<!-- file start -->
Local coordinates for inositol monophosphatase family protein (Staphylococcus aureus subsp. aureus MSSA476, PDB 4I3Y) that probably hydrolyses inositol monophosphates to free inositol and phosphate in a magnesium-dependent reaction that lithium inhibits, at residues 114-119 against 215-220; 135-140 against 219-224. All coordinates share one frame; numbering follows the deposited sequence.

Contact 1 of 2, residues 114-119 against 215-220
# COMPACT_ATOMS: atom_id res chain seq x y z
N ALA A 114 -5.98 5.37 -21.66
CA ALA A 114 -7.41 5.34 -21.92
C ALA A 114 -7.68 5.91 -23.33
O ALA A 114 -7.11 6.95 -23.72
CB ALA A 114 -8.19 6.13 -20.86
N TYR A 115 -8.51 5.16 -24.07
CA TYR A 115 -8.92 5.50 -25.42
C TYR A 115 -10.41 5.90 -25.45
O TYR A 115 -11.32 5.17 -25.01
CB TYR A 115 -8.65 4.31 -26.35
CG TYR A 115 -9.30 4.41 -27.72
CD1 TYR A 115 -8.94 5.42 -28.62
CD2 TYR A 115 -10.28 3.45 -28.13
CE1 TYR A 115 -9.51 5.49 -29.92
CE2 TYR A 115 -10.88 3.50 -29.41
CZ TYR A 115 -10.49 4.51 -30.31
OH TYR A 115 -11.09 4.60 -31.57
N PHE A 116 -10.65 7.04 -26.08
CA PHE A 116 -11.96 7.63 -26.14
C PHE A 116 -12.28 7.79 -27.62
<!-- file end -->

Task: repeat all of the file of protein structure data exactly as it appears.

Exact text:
Local coordinates for inositol monophosphatase family protein (Staphylococcus aureus subsp. aureus MSSA476, PDB 4I3Y) that probably hydrolyses inositol monophosphates to free inositol and phosphate in a magnesium-dependent reaction that lithium inhibits, at residues 114-119 against 215-220; 135-140 against 219-224. All coordinates share one frame; numbering follows the deposited sequence.

Contact 1 of 2, residues 114-119 against 215-220
# COMPACT_ATOMS: atom_id res chain seq x y z
N ALA A 114 -5.98 5.37 -21.66
CA ALA A 114 -7.41 5.34 -21.92
C ALA A 114 -7.68 5.91 -23.33
O ALA A 114 -7.11 6.95 -23.72
CB ALA A 114 -8.19 6.13 -20.86
N TYR A 115 -8.51 5.16 -24.07
CA TYR A 115 -8.92 5.50 -25.42
C TYR A 115 -10.41 5.90 -25.45
O TYR A 115 -11.32 5.17 -25.01
CB TYR A 115 -8.65 4.31 -26.35
CG TYR A 115 -9.30 4.41 -27.72
CD1 TYR A 115 -8.94 5.42 -28.62
CD2 TYR A 115 -10.28 3.45 -28.13
CE1 TYR A 115 -9.51 5.49 -29.92
CE2 TYR A 115 -10.88 3.50 -29.41
CZ TYR A 115 -10.49 4.51 -30.31
OH TYR A 115 -11.09 4.60 -31.57
N PHE A 116 -10.65 7.04 -26.08
CA PHE A 116 -11.96 7.63 -26.14
C PHE A 116 -12.28 7.79 -27.62